The continuing Marcos revisionism
Finance Secretary Sonny Dominguez correcting Sen. Imee Marcos online regarding the failure of her father’s Masagana 99 (M-99) program has marked him out for roasting at a future privilege speech. But that’s nothing compared to the fate of Archimedes Trajano, then a 21-year-old student who dared ask, in a public forum in August 1977, why then 21-year-old Imee was appointed to head the Kabataang Barangay. Trajano was whisked out of the venue by security agents, and two days later his mangled remains were found, suggesting a slow death by beating and torture. Trajano’s mother filed and won a case against Marcos in Hawaii, but the US court decision granting her over $4 million in damages could not be enforced in Manila. In a Senate press release dated May 21, 2020, Marcos declared: “Contrary to Dominguez’s claim, the Philippines did export rice to neighboring countries when farmers under Masagana 99 produced a surplus of some 89,000 metric tons in 1977 to 1978, according to Dr. Emil Q. Javier, an agronomist and former president of the University of the Philippines.”
A simple Google search will lead you to the 2016 Javier article that said of Masagana 99: “Contrary to detractors’ claims, the program actually achieved its avowed objective of growing more rice and achieving self-sufficiency, albeit for only a brief period immediately after the program was launched in 1973. (Italics underscore what was conveniently left out of the Marcos “praise release.”)
While Javier did admit that M-99 significantly increased palay yield and produced a rice surplus that was exported in 1977, he advised against its repeat. His conclusion goes against the Marcos revision of history: “…Sadly, Masagana 99 proved to be short-lived and unsustainable mainly due to the costly subsidies and failure of many farmers-borrowers to repay the loans… Giving away seeds, fertilizers, pesticides and dryers, while politically attractive, is temporary, wasteful and prone to graft. We have been doing that all these years with little to show for the expense and the effort.”
A more detailed account is in UP Professor Ed Tadem’s 1986 paper, “Grains and Radicalism: The Political Economy of the Rice Industry in the Philippines, 1965-1985.” It has been three decades since Ferdinand Marcos died, disgraced and exiled in Honolulu—high time that an objective evaluation of his legacy be undertaken by history and historians. There is a mountain of information that needs to be mined and validated. Stories are not always easily fact-checked, like the conflicting claims on Masagana 99.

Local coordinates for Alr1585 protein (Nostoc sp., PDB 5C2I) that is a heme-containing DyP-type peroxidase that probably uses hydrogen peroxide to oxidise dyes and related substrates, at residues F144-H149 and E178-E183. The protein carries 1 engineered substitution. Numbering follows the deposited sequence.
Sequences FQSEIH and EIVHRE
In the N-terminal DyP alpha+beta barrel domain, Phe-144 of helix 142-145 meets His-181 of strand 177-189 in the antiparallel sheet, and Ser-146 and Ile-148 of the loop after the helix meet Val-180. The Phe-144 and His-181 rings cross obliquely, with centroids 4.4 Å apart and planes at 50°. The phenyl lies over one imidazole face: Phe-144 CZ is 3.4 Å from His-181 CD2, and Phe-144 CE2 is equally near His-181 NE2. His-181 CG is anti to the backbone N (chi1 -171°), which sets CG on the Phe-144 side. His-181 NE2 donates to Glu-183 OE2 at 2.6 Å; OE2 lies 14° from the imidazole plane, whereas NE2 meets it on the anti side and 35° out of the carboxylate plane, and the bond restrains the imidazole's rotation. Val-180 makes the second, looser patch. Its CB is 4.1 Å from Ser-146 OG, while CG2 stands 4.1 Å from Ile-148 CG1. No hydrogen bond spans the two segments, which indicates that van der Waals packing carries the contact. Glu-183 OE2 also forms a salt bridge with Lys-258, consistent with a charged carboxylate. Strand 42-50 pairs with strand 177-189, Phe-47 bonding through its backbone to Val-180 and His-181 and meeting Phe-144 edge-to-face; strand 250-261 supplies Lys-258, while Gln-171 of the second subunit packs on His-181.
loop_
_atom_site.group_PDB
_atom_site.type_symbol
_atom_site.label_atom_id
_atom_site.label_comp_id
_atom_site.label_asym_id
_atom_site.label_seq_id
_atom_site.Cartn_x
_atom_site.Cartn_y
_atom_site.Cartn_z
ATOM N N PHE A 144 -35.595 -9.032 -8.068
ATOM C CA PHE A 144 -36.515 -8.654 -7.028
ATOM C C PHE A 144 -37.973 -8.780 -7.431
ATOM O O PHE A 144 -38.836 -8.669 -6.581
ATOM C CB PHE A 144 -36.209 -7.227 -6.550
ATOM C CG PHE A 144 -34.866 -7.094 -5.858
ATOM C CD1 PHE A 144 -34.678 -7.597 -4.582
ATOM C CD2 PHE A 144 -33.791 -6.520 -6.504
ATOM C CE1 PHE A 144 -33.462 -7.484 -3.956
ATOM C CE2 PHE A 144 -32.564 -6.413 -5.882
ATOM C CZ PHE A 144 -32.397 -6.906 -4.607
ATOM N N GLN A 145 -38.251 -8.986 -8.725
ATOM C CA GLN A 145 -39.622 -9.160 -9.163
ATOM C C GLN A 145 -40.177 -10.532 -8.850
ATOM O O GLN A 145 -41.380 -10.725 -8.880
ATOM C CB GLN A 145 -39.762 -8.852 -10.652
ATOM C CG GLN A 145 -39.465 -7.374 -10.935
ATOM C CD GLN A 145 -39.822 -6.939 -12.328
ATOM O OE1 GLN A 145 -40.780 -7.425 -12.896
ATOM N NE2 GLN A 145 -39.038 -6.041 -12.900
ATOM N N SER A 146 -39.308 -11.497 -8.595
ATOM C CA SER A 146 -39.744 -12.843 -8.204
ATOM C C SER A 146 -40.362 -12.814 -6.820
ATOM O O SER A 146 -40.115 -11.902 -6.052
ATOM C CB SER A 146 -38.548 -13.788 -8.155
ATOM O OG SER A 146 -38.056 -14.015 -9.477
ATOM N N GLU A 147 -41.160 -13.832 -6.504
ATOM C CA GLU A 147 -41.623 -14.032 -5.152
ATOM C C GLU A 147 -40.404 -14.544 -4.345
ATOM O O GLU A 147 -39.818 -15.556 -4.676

During the enhanced community quarantine, I have been trawling online sources. The New York Times and other periodicals that uploaded and indexed their old issues provide hours and hours of fun. But nothing beats the Foreign Relations of the United States series, accessible through the US Secretary of State’s Office of the Historian site. Some very surprising confidential documents have been declassified and annotated as a first step in Marcos research efforts. While these documents provide a view of Marcos and martial law from the US Embassy in Manila and policymakers in Washington, these are but tips of the proverbial iceberg. So much more material remains classified at the National Archives and Records Administration in Washington or the various presidential libraries of Johnson, Nixon, Ford, Carter, and Reagan, whose papers can shed more light on the US relationship with Marcos from 1965 to 1986.
Also largely untapped are 23,000 pages of documents from the National Security Archive: cables, briefing papers, memoranda, reports, court records, intelligence reports, etc. that document US policy toward the Philippines during the Marcos years. Although the late 20th century is not my primary research area, I spent a day dipping into this resource at the Cornell University Library, amazed that it had everything from the length of Marcos’ golf clubs to the list of items confiscated by the US Customs in Hawaii after the Marcos family’s arrival in February 1986.
In 2022, it will be 50 years since Marcos declared martial law in September 1972; a martial law museum is scheduled to open in UP Diliman that year. It should contain more than horror-show exhibits on human rights violations in this dark period; a library is also essential to counter the ongoing historical revision that seeks to make us move on and forget.
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